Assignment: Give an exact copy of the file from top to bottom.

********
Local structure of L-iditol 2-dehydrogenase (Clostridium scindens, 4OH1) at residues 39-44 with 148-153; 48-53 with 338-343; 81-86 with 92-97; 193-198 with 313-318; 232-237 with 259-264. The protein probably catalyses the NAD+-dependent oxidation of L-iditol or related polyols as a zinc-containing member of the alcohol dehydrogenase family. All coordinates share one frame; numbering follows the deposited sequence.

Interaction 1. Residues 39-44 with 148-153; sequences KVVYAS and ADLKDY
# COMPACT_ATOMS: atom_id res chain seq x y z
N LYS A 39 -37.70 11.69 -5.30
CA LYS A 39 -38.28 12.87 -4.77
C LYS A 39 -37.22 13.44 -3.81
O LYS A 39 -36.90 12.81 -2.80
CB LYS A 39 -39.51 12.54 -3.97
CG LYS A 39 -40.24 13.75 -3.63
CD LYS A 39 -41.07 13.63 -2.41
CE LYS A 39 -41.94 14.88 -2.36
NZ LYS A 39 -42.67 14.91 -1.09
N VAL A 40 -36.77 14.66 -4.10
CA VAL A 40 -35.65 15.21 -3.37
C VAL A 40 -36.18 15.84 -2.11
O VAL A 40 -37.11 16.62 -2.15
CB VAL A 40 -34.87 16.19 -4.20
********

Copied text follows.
Local structure of L-iditol 2-dehydrogenase (Clostridium scindens, 4OH1) at residues 39-44 with 148-153; 48-53 with 338-343; 81-86 with 92-97; 193-198 with 313-318; 232-237 with 259-264. The protein probably catalyses the NAD+-dependent oxidation of L-iditol or related polyols as a zinc-containing member of the alcohol dehydrogenase family. All coordinates share one frame; numbering follows the deposited sequence.

Interaction 1. Residues 39-44 with 148-153; sequences KVVYAS and ADLKDY
# COMPACT_ATOMS: atom_id res chain seq x y z
N LYS A 39 -37.70 11.69 -5.30
CA LYS A 39 -38.28 12.87 -4.77
C LYS A 39 -37.22 13.44 -3.81
O LYS A 39 -36.90 12.81 -2.80
CB LYS A 39 -39.51 12.54 -3.97
CG LYS A 39 -40.24 13.75 -3.63
CD LYS A 39 -41.07 13.63 -2.41
CE LYS A 39 -41.94 14.88 -2.36
NZ LYS A 39 -42.67 14.91 -1.09
N VAL A 40 -36.77 14.66 -4.10
CA VAL A 40 -35.65 15.21 -3.37
C VAL A 40 -36.18 15.84 -2.11
O VAL A 40 -37.11 16.62 -2.15
CB VAL A 40 -34.87 16.19 -4.20